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How Vietnamese consumers’ FMCG purchase behaviours have been changed due to COVID-19

09:11 | 26/03/2020

According to the global data and consulting company Kantar Worldpanel, the COVID-19 outbreak has caused alternation in Vietnamese consumers' fast-moving consumer goods (FMCG) purchase behaviors.

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Amid the Covid-19 pandemic, consumers increase stocks of personal and family hygiene, immune-boosting and nutrition products, and convenient food and cooking aids in HCM City. (Photo source: Kantar)

The COVID-19 outbreak has hit fast-moving consumer goods (FMCG) businesses but not all categories and retailers will suffer negative impacts, according to global data and consulting company Kantar Worldpanel.

The company said it is closely monitoring the impact of COVID-19 on FMCG categories across various shopping channels to shed light on how consumers’ behaviours are changing to help brands and retailers respond to them in this VUCA (volatile, uncertain, complex, ambiguous) time.

Growth in the FMCG market slowed down in the first two months of 2020 to 5.2 per cent compared to 6.3 per cent a year ago.

Dairy, packaged foods and personal care sectors have managed to sustain growth rates of 1.7-14.5 per cent, while beverages suffered a decline despite this being the high season (Lunar New Year or Tet).

It is possibly explained by the lower numbers of parties and celebrations as people avoided socialising and gathering.

By looking at consumer purchase behaviours in the four weeks after Tet compared to the same period last year, it is easy to see how COVID-19 has initially affected people’s FMCG spending and purchase behaviours.

Consumers in urban four key cities, Ha Noi, HCM City, Da Nang, and Can Tho, showed a tendency to stock up three groups of categories.

Firstly, they spent more on categories that offered personal and family hygiene to remain clean and kill germs. Hand sanitisers, bar soaps and household cleaning products all saw double- and even triple-digit rises.

Secondly, convenient foods and cooking aids also saw sales surge during the outbreak, probably due to fear and anxiety amid the increasing number of confirmed cases and the extended home stay of children.

Frozen foods, canned foods, instant noodles, and cooking oils were a few categories enjoying impressive growth.

The other products that consumers sought during this time were those boosting immunity and nutrition, especially for seniors and kids who are at higher risk.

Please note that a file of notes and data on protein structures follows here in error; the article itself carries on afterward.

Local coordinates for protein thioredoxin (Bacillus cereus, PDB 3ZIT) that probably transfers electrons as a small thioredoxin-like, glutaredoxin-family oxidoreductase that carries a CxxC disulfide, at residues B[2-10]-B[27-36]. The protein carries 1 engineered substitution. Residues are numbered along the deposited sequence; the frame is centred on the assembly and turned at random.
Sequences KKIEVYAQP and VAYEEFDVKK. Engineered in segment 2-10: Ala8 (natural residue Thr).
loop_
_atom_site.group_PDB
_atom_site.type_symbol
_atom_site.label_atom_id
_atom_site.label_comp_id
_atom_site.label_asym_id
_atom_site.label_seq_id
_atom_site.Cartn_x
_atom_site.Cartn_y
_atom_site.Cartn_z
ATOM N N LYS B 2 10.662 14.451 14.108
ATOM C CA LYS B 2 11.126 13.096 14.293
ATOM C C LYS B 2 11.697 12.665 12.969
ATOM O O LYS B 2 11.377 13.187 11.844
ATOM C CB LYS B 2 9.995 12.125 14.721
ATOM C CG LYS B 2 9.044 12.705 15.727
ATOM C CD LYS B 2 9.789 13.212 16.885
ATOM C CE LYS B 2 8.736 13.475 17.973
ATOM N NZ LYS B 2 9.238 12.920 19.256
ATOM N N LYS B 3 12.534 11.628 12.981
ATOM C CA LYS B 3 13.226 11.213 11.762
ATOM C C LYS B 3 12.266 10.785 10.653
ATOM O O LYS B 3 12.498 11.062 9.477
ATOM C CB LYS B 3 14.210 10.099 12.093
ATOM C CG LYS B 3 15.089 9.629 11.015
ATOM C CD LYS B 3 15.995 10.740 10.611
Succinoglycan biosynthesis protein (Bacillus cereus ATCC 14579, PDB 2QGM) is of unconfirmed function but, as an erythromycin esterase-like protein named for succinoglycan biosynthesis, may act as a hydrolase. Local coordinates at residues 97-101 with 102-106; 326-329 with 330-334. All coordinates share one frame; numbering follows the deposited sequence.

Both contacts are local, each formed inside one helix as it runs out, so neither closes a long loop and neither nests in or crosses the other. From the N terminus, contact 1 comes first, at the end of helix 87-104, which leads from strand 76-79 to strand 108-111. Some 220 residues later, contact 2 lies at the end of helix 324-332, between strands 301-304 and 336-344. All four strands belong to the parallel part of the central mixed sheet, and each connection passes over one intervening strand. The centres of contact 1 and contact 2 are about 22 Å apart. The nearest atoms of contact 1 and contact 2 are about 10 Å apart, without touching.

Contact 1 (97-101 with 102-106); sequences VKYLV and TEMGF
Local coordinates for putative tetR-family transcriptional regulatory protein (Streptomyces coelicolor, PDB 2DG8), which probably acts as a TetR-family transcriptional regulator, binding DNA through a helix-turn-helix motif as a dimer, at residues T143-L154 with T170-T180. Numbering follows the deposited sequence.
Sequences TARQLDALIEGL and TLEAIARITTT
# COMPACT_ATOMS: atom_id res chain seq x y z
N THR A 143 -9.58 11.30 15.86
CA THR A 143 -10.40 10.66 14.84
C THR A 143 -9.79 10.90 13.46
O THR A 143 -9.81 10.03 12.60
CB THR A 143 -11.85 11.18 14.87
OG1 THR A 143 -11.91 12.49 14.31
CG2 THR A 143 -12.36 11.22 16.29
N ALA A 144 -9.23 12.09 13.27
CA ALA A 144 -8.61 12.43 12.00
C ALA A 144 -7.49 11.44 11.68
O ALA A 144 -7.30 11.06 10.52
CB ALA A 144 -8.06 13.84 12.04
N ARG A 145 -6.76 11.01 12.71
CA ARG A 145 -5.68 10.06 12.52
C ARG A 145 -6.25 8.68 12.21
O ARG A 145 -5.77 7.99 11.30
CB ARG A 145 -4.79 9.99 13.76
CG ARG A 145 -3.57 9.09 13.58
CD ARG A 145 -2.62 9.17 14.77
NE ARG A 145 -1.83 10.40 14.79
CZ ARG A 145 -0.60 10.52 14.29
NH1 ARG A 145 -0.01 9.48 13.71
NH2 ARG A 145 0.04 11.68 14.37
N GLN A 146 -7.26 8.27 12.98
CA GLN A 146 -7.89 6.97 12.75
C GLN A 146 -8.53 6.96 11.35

On the other hand, they cut down on celebratory categories from their basket. Thus, alcoholic and non-alcoholic drinks suffered the most in this period, with beer and carbonated soft drinks in particular experiencing sharp declines.

Channel movements

There were changes not only in product preferences but also channel choices, with online shopping prevailing as people shopped remotely, accelerating the growth of online FMCG spend to a triple digit rate in just one month since the official announcement of the epidemic in Việt Nam. The trend is expected to continue in the coming months with local authorities urging to shop online to avoid crowds and physical contact.

With the skyrocketing demand for face masks and hand sanitisers, it is no surprise to see the robust growth of consumer spending in pharmacies including Medicare and Guardian. More purchases of hygiene products were made as consumers’ priority was their safety.

As the number of affected people swells, there is panic buying in some areas, especially where there have been confirmed cases. It drives demand to stock up, leading to a notable growth in sales at hypermarkets, supermarkets and minimarkets, which are perceived to offer hygiene, variety and lots of support programmes such as home delivery, masks and hand sanitisers at stable prices, support for farmers, and so on.

Within the big retail format, Big C achieved the strongest performance, driven by increasing footfall and spend per trip.

MM Mega market (cash-and-carry retail model) also picked up despite its downturn in recent years.

Meanwhile, shops most commonly used for daily needs are losing customers since they prefer less physical contact and fewer shopping trips. So street shops, and convenience stores are seeing the impact of the COVID-19.

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